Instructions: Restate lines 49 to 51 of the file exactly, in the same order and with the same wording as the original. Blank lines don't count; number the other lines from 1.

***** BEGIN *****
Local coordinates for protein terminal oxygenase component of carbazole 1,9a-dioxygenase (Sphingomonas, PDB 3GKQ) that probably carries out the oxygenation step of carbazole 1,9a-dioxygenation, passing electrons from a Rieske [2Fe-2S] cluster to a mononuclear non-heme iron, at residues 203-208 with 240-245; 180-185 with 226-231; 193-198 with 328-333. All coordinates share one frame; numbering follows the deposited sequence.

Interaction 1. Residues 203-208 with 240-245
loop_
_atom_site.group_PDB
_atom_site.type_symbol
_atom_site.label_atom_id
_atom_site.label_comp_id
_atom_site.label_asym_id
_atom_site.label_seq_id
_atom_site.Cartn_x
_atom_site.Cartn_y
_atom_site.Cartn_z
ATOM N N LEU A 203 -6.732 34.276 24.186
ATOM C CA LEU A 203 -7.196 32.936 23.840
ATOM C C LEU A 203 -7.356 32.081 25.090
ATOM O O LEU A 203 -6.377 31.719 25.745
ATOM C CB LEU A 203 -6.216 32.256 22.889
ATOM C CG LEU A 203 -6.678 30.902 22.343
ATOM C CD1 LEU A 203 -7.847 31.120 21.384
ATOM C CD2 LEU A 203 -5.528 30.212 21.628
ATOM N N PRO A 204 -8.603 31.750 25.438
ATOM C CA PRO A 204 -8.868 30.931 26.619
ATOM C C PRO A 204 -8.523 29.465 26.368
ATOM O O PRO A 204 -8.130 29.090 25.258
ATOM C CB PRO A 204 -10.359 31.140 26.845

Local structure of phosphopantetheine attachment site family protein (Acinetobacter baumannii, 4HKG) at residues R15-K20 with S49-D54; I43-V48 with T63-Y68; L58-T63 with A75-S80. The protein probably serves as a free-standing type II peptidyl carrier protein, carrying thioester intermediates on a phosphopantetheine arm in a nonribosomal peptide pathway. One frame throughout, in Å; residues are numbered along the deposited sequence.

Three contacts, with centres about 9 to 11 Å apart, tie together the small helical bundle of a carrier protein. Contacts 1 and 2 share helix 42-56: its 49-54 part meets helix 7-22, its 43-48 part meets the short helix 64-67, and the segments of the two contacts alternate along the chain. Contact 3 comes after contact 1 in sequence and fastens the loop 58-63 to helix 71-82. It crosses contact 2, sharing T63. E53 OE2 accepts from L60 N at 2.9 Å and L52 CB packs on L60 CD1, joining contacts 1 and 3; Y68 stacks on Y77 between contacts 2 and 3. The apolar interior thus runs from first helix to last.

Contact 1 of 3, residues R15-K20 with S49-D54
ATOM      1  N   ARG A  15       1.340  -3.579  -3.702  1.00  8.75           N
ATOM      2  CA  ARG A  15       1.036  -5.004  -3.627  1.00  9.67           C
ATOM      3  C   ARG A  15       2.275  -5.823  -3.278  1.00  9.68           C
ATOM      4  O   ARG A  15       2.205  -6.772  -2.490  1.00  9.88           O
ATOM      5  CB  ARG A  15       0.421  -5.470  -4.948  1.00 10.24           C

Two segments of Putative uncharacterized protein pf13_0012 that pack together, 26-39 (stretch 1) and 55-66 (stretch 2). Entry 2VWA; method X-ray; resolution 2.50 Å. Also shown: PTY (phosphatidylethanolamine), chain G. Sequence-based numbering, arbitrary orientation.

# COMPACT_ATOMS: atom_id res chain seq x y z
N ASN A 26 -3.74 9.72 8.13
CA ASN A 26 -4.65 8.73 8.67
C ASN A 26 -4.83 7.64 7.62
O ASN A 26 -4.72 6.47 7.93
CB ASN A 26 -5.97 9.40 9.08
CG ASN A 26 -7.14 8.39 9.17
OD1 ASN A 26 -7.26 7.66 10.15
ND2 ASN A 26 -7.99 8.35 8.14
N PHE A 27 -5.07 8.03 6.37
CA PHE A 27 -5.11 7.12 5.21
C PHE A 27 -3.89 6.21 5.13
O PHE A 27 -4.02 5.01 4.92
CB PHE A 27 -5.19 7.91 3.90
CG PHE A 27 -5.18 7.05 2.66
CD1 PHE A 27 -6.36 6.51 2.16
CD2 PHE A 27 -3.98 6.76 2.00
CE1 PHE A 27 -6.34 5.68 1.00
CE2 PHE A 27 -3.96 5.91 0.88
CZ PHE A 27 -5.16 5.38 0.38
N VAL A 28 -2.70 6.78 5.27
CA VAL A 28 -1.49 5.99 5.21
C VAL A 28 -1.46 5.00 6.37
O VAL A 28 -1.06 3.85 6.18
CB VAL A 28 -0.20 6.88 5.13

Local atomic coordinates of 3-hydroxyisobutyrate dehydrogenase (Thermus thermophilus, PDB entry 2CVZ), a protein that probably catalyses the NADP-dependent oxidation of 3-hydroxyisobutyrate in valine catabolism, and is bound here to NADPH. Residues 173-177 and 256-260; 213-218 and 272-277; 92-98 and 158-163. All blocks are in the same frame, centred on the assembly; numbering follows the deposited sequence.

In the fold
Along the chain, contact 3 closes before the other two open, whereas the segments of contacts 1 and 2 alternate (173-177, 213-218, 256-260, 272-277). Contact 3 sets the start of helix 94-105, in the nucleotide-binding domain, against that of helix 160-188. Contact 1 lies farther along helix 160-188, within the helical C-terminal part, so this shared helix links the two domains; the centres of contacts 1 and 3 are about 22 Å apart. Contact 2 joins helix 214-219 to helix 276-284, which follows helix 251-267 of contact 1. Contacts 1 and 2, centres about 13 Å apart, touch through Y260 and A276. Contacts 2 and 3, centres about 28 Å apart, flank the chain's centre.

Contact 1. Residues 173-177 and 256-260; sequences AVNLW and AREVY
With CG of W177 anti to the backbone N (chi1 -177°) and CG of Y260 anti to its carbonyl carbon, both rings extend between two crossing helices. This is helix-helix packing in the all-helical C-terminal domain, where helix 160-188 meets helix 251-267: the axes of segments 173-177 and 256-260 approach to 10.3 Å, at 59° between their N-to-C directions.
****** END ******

CG PHE A 27 -5.18 7.05 2.66
CD1 PHE A 27 -6.36 6.51 2.16
CD2 PHE A 27 -3.98 6.76 2.00